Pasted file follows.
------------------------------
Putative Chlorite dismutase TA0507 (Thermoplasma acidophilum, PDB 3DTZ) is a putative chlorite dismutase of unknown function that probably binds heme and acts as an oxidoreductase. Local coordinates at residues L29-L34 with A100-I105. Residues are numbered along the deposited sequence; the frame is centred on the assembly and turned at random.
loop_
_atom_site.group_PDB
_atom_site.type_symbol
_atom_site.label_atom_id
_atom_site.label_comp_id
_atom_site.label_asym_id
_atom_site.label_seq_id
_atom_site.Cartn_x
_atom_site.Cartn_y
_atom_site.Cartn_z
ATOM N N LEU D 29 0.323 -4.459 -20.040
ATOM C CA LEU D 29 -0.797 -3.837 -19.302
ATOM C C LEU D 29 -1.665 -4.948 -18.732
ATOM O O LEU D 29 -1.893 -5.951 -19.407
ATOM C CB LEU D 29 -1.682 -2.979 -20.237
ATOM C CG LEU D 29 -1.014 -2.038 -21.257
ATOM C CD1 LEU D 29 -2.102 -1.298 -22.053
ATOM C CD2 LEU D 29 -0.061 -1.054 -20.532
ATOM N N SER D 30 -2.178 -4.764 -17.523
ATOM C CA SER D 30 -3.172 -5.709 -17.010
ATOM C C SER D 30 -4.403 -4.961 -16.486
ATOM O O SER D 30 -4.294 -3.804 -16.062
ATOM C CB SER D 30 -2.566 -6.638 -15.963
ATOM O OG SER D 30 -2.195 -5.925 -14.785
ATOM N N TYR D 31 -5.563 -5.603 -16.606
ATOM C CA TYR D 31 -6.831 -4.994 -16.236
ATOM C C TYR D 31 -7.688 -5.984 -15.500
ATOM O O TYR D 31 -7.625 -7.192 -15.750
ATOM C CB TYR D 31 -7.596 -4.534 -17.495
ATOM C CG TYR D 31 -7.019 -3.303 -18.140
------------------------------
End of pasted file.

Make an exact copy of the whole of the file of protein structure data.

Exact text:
Putative Chlorite dismutase TA0507 (Thermoplasma acidophilum, PDB 3DTZ) is a putative chlorite dismutase of unknown function that probably binds heme and acts as an oxidoreductase. Local coordinates at residues L29-L34 with A100-I105. Residues are numbered along the deposited sequence; the frame is centred on the assembly and turned at random.
loop_
_atom_site.group_PDB
_atom_site.type_symbol
_atom_site.label_atom_id
_atom_site.label_comp_id
_atom_site.label_asym_id
_atom_site.label_seq_id
_atom_site.Cartn_x
_atom_site.Cartn_y
_atom_site.Cartn_z
ATOM N N LEU D 29 0.323 -4.459 -20.040
ATOM C CA LEU D 29 -0.797 -3.837 -19.302
ATOM C C LEU D 29 -1.665 -4.948 -18.732
ATOM O O LEU D 29 -1.893 -5.951 -19.407
ATOM C CB LEU D 29 -1.682 -2.979 -20.237
ATOM C CG LEU D 29 -1.014 -2.038 -21.257
ATOM C CD1 LEU D 29 -2.102 -1.298 -22.053
ATOM C CD2 LEU D 29 -0.061 -1.054 -20.532
ATOM N N SER D 30 -2.178 -4.764 -17.523
ATOM C CA SER D 30 -3.172 -5.709 -17.010
ATOM C C SER D 30 -4.403 -4.961 -16.486
ATOM O O SER D 30 -4.294 -3.804 -16.062
ATOM C CB SER D 30 -2.566 -6.638 -15.963
ATOM O OG SER D 30 -2.195 -5.925 -14.785
ATOM N N TYR D 31 -5.563 -5.603 -16.606
ATOM C CA TYR D 31 -6.831 -4.994 -16.236
ATOM C C TYR D 31 -7.688 -5.984 -15.500
ATOM O O TYR D 31 -7.625 -7.192 -15.750
ATOM C CB TYR D 31 -7.596 -4.534 -17.495
ATOM C CG TYR D 31 -7.019 -3.303 -18.140